COVID-19 puts new stress on family relationships

Parent-children dynamics are changing with new home life

Angela Ide, Opinions Editor

an illustration of a man on a couch and a woman looking at him from behind the couch
Illustration by Chloe Guillot

The family that I deeply love and know from the safety of my dorm room is vastly different from the family that suddenly became my roommates for the first few weeks of quarantine.

Instead of having space and freedom to finish the winter quarter strong and give my finals the attention they deserved, I woke up to six missed calls and my parents telling me that I needed to pack my bags before they finished their 3-hour drive to pick me up for spring break.

Back in high school — when I last lived at home — if I had homework or finals to work on, I would normally sit in the nearest Starbucks or Roasters, the local coffee chain, until I finished. That way, at least, home and school work could stay separate. But that is no longer an option.

If I were home, I would have to fight with questionable-at-best internet, find the proper channels to turn in a portfolio and play the longest game of hide-and-seek just so I could finish my many papers. For those reasons, I elected to continue living on campus.

Many of us are facing this new reality during spring quarter. As much as we love, adore and want to spend time with our families in this difficult season, this is not an easy adjustment. It is a difficult transition for anyone to make without the added stress and circumstances that we are facing in the midst of the COVID-19 pandemic.

In all honesty, this bumpy shift into a new normal is part of the reason why some of us — who have the resources and opportunity — have decided to continue living on campus, despite classes being held online. It only took three and a half weeks at home for me to feel the need to return to the dorms for one more quarter this year.

The situations we face at home might not allow us to put our best into our school work right now, and I cannot tell you how disheartening it is to know that the quarter where the blues of winter can usually be washed over in sunlight and good friends has been turned into something just as isolated and frustrating as January.

For those of us who cannot escape to campus life or to the coffee shops that greet you with breves, frappes and sweet silence while you pound out another English paper, why does the simple prospect of unending family time and interaction cause such distress? So many of us wish we could spend more time with our families when we are in the midst of the isolated stress that every winter quarter tends to bring, so why not now?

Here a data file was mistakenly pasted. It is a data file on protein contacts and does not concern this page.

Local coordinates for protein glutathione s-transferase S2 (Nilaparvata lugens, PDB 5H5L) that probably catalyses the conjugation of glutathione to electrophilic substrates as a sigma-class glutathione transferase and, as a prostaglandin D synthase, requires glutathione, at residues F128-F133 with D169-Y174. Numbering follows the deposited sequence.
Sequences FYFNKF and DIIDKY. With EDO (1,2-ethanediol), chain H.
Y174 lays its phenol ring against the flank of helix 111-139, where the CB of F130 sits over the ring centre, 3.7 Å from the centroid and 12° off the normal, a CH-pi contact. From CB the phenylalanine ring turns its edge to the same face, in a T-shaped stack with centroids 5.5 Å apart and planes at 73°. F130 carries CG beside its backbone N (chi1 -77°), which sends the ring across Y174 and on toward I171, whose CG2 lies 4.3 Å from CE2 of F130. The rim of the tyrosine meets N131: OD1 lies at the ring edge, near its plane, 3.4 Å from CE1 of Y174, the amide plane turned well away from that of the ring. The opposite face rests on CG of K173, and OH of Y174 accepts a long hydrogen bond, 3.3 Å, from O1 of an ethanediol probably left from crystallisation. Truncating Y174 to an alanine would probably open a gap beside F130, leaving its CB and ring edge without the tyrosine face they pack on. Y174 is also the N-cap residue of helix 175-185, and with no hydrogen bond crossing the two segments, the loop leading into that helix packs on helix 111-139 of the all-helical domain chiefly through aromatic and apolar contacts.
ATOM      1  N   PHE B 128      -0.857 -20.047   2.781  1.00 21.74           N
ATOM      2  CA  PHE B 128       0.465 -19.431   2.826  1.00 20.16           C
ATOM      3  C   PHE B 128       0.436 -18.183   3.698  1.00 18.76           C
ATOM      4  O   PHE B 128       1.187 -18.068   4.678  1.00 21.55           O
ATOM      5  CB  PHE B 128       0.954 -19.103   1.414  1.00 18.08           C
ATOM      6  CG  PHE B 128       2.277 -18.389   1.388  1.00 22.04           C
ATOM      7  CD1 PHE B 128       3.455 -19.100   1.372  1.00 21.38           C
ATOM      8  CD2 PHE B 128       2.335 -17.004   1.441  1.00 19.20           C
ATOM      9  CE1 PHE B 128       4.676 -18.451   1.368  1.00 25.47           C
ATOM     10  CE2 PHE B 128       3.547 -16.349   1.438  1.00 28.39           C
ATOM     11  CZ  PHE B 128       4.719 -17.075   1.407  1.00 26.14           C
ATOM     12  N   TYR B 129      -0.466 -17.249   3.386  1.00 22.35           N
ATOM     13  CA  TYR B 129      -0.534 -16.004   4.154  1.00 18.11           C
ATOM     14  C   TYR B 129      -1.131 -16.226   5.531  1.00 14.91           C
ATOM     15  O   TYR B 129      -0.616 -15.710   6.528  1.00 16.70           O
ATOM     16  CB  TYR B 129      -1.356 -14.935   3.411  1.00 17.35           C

What I have learned in my experience of this pandemic is that it is not about wanting or not wanting to spend time with your family. It is about the relationship between you and the people around you being put under a whole new kind of stress.

It comes as no surprise that many of us have learned to exercise a new kind of freedom as college students. Nor is it a surprise that home does not have the same ground rules. This is only exaggerated for the students who have less than ideal relationships with their parents, which might look like intermittent communication, contentious sharing of communal spaces, and/or small talk thinly veiling the tension boiling under the surface — if they have a relationship at all. With every relationship now under the spotlight, this season is bound to be inevitably difficult at times, no matter who you are, who your family is, and where you are.

Even in ordinary times, it is perfectly normal for adult children and their parents to go through moments of adjustment in their relationship. The biggest difference now is that everyone is going through it at the same time.

So just remember, no one knows the “right” way to navigate every relationship as it evolves and changes. Every parent comes to a point in their lives when their babies grow into full-grown humans and, even though all they can remember is the scraped knees, tear-filled breakups and moments of disappointment that they got to watch their child go through, the parents have to come to terms with this new and interesting person that stands before them.

Many children come to a point where the parents they have idolized and looked up to are no longer Superman or Wonder Woman, but they are just as prone to stress, fear and uncertainty as anyone.

COVID-19 has given every child, parent and sibling the opportunity to reevaluate their relationships and rediscover the wonderful people they are surrounded by.

Despite the frustration of shooing my family out of the living room for an hour, just so I do not have to argue with them on camera as my professor drones on about the intricacies of differential equations, I want to remember the blessings I do have.

I get to discover who my parents have become right before my eyes as I take off the rose-colored glasses I’ve been wearing. I get to show my parents the amazing person they helped create that grew beyond their expectations. By the end of all this, if I have not descended into true madness first, I can hope that my parents can see all the ways I have grown, I can see the ways that they have grown, and that we can allow for a new kind of relationship.